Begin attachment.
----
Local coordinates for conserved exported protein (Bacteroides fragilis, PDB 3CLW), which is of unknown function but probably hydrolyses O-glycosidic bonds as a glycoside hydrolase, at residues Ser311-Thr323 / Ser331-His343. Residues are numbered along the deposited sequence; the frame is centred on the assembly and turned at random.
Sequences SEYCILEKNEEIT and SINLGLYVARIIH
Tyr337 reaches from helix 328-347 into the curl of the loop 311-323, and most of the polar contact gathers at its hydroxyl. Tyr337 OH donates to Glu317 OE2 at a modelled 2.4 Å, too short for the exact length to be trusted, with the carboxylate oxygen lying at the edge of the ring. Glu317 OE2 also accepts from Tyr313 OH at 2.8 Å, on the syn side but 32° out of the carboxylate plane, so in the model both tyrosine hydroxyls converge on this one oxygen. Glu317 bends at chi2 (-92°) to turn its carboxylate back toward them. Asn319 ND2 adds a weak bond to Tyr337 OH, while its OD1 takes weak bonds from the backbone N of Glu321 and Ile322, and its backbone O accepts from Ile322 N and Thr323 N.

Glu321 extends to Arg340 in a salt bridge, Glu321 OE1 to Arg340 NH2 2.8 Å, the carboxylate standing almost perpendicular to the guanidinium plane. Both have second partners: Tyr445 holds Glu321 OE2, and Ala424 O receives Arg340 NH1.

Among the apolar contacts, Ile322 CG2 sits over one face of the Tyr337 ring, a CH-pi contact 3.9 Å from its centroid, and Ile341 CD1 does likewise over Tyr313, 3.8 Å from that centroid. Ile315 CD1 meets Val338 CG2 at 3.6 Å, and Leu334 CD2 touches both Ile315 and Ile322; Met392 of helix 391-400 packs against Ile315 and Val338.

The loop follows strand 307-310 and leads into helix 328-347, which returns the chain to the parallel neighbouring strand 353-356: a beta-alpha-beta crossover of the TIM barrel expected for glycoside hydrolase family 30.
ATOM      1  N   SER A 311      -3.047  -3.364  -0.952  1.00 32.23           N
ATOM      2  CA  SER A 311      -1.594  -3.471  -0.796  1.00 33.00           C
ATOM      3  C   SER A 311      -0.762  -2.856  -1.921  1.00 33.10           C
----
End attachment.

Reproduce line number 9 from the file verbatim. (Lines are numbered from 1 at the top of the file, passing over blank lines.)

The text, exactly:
ATOM      3  C   SER A 311      -0.762  -2.856  -1.921  1.00 33.10           C